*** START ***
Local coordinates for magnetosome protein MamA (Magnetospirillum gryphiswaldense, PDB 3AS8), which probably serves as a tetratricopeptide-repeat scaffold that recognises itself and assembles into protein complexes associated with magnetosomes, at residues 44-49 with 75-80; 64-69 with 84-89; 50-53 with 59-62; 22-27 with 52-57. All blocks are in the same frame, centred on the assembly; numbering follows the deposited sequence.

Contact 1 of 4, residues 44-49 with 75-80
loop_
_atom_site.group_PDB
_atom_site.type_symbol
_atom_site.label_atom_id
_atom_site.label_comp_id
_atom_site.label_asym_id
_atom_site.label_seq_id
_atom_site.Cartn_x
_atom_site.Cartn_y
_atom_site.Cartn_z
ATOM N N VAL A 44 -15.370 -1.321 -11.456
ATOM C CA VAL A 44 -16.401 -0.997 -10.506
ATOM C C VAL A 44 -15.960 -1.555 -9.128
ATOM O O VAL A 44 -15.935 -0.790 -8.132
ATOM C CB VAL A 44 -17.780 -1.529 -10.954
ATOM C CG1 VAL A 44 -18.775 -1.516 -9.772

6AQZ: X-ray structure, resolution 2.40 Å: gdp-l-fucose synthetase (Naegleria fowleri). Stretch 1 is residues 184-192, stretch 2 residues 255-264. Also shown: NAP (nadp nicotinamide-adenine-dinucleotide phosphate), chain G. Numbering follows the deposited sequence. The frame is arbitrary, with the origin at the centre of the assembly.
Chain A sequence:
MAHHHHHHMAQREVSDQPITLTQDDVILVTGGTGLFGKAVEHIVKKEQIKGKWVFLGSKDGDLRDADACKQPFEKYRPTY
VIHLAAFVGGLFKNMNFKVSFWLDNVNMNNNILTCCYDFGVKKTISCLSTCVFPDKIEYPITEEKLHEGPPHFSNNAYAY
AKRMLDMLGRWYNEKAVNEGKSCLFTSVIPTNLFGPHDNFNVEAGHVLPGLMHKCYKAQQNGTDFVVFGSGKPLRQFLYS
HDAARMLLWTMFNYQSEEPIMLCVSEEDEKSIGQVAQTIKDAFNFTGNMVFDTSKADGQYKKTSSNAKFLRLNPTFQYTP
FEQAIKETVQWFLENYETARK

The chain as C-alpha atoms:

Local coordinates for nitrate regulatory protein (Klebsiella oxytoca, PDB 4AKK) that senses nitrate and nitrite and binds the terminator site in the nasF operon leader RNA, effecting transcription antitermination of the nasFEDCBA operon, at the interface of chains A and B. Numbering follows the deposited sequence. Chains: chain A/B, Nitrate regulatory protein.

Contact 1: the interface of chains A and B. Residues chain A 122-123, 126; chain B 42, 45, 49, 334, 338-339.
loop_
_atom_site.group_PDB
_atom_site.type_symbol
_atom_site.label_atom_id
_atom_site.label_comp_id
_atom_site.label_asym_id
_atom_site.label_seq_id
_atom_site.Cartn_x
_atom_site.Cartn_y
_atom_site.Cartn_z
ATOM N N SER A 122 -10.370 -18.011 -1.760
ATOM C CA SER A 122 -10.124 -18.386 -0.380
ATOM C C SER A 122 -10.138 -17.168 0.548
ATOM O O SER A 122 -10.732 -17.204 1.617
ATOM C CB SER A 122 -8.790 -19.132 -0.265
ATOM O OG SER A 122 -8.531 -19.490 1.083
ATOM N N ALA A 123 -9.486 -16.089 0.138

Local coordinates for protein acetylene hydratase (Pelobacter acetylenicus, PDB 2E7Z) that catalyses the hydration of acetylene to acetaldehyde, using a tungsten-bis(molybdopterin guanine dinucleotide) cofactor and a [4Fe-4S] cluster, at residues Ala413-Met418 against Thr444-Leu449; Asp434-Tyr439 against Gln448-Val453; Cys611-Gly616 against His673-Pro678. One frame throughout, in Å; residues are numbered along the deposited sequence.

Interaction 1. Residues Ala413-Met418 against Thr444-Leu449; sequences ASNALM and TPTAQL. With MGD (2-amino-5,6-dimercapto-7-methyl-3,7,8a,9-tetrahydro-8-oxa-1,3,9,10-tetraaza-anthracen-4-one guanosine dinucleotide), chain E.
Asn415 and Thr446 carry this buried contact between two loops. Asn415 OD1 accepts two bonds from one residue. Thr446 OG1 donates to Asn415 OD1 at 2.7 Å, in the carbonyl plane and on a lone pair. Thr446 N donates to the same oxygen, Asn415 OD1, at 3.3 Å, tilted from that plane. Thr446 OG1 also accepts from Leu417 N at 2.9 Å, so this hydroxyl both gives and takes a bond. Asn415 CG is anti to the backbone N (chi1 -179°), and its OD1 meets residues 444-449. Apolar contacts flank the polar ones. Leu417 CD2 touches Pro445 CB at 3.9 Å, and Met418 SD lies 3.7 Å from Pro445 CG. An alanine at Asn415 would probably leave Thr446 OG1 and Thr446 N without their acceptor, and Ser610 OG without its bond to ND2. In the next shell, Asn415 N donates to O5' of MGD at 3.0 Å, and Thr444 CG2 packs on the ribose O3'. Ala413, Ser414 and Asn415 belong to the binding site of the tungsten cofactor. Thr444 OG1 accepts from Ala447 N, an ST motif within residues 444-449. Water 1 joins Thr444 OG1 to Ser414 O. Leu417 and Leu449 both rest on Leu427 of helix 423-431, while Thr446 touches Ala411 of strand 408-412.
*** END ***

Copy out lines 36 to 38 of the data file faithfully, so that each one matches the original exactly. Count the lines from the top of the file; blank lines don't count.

_atom_site.Cartn_x
_atom_site.Cartn_y
_atom_site.Cartn_z